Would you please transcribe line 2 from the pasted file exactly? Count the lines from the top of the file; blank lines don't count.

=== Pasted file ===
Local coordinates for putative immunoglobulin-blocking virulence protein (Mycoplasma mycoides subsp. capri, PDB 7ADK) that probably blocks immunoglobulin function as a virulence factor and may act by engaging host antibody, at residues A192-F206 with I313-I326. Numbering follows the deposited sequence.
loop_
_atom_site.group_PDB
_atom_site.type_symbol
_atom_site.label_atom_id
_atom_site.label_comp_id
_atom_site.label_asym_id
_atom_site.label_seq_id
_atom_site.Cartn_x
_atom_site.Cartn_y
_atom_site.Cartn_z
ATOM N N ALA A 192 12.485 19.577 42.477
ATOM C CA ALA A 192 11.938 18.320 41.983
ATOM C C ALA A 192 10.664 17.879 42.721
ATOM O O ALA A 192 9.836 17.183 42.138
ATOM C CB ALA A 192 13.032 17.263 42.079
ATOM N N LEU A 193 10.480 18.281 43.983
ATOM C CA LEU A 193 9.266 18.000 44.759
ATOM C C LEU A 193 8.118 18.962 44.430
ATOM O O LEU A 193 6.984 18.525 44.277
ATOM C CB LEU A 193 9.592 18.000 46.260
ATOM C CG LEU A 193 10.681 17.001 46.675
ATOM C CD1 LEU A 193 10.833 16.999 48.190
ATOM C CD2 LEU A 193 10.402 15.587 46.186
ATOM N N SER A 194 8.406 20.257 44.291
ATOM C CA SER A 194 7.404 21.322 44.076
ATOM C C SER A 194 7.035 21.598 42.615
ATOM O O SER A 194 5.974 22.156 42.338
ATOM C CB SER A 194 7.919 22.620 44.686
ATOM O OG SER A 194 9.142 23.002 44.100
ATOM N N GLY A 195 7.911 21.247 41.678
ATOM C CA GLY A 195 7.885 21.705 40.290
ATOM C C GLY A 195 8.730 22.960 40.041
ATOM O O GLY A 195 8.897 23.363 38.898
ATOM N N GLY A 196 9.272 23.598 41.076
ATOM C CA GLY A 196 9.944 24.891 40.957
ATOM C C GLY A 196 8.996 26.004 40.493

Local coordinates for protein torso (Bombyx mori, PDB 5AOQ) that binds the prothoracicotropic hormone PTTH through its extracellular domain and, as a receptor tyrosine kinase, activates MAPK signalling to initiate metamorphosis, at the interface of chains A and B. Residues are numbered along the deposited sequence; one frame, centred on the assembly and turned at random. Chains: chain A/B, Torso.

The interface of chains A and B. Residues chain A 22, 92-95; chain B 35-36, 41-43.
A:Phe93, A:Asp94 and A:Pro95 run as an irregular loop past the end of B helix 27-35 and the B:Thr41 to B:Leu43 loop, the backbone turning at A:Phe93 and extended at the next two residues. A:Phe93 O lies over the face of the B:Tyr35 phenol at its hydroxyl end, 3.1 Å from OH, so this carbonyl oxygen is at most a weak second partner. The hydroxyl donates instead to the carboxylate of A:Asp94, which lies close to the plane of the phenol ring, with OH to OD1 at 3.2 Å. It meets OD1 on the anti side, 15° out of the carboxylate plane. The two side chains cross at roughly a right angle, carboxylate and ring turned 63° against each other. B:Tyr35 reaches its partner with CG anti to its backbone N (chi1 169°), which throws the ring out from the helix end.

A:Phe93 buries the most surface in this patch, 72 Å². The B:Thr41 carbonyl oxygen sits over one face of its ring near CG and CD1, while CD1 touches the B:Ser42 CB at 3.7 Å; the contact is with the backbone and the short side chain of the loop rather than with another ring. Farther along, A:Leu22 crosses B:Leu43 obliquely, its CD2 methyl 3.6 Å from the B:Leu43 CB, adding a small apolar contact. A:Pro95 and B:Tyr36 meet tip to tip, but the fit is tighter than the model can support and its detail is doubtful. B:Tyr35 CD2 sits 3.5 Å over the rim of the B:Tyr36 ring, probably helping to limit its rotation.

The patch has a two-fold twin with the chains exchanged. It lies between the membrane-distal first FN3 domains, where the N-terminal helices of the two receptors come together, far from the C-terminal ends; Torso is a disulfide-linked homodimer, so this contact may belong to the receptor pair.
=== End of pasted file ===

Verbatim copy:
loop_